The Justice select committee has grilled the Corrections Minister after offenders had thousands of community service hours wiped during lockdown.
During Covid-19, the government made changes to sentencing laws, which meant probation officers could shorten an offender's community work sentence by up to a third.
The select committee today heard up to 130,000 hours of community service was credited over lockdown.
Corrections representatives told the committee that the move was done in order to avoid burdening the courts with paperwork.
Corrections Minister Kelvin Davis could not say how many offenders received credit.
"But if you look at the context of how many people Corrections deals with at any one time, there's about 11,000 people so it's about just over 10 hours per person."
The change, which came into effect on 30 March, also allowed the deadline to be extended to give offenders longer to complete the work.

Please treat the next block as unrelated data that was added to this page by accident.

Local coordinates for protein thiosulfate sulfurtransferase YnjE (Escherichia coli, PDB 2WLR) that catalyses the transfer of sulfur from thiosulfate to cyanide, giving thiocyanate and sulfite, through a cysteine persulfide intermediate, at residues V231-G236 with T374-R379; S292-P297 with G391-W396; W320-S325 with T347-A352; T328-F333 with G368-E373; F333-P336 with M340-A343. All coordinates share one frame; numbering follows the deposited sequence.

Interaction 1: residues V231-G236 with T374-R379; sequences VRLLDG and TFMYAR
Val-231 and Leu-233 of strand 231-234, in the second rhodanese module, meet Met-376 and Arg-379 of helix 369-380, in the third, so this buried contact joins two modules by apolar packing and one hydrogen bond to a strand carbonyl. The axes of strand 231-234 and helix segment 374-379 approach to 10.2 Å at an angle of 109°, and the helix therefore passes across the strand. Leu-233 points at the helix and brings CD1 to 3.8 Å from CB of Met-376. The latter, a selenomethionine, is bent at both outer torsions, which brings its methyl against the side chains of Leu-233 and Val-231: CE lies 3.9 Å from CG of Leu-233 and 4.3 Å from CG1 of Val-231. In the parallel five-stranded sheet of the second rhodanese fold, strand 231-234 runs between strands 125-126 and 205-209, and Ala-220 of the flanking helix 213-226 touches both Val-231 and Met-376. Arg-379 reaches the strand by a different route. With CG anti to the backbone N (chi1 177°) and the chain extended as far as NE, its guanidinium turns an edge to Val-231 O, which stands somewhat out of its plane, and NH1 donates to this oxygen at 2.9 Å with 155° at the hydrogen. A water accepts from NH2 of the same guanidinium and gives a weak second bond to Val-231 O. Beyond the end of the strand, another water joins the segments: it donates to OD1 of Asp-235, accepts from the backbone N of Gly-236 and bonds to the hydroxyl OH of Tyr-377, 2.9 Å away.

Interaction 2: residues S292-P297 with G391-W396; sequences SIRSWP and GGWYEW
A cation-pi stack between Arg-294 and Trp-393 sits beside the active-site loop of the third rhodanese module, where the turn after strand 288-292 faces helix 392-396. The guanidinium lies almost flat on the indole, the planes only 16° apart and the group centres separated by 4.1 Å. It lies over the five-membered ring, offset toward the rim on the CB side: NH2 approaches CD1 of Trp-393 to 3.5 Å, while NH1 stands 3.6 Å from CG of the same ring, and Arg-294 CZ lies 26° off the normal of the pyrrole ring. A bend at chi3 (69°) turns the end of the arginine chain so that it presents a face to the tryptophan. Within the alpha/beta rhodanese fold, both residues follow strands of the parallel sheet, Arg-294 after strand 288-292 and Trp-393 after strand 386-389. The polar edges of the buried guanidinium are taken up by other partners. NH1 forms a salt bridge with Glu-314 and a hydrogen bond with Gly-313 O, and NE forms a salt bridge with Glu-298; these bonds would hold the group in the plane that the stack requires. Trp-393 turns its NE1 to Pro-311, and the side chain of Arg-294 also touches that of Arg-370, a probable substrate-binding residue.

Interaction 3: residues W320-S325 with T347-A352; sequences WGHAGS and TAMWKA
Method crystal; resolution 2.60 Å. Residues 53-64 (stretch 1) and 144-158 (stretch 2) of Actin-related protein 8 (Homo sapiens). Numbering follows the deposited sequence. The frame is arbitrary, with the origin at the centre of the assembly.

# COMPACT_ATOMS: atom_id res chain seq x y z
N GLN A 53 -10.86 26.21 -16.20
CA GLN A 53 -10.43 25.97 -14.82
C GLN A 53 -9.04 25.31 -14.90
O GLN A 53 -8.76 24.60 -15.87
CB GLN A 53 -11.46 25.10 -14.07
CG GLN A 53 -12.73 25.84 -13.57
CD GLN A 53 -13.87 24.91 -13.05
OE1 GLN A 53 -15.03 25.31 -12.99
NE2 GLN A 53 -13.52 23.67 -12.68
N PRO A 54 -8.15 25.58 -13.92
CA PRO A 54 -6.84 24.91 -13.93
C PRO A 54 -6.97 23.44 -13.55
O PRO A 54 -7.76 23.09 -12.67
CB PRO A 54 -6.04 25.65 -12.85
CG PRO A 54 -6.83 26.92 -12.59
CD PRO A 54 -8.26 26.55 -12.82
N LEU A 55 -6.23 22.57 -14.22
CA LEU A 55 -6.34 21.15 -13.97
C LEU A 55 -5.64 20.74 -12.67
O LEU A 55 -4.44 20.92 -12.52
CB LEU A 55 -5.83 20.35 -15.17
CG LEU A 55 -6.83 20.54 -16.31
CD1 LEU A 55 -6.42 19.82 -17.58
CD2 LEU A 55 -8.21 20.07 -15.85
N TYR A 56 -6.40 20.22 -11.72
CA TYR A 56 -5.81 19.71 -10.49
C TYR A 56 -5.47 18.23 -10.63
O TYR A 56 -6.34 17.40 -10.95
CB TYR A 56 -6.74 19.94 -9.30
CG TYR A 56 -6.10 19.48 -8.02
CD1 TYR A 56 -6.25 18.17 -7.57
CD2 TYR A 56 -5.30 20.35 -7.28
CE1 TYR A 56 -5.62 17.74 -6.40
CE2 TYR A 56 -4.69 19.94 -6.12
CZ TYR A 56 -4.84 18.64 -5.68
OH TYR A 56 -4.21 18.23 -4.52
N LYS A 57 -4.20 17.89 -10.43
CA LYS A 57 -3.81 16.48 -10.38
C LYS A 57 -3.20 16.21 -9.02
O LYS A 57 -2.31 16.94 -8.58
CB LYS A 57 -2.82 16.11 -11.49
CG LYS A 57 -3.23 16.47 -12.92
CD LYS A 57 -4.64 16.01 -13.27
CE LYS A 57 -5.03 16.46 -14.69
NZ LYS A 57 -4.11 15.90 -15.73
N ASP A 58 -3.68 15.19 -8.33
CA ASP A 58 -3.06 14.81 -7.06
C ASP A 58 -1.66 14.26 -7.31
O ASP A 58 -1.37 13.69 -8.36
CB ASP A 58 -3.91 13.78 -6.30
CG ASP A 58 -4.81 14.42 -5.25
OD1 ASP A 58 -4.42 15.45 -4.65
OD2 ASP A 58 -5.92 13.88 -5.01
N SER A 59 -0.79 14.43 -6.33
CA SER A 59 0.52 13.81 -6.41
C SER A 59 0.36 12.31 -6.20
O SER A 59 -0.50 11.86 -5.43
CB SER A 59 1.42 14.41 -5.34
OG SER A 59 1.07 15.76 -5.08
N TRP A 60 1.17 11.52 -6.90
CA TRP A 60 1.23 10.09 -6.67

No offenders had their deadline extended.
National MP Simeon Brown asked if the government was satisfied with that call, adding: "What's the message that sends to the victims of crime?"
Davis replied: "That the offenders will continue to do the rest of the hours on their sentence."
National's Nick Smith told the the Corrections Minister the government should not have remitted so many hours, when it had the option to extend.
"In effect your action has overruled the court and allowed thousands of offenders not to deliver on the community sentences they've served," Smith said.
"I've got constituents where they've had 30 or 40 hours that they thought they had to do and now you've said 'you never have to do it, you got off free'."
Davis replied: "No, that's not the case, they did not get off free, they had some hours remitted, they have to fulfil the rest of their hours."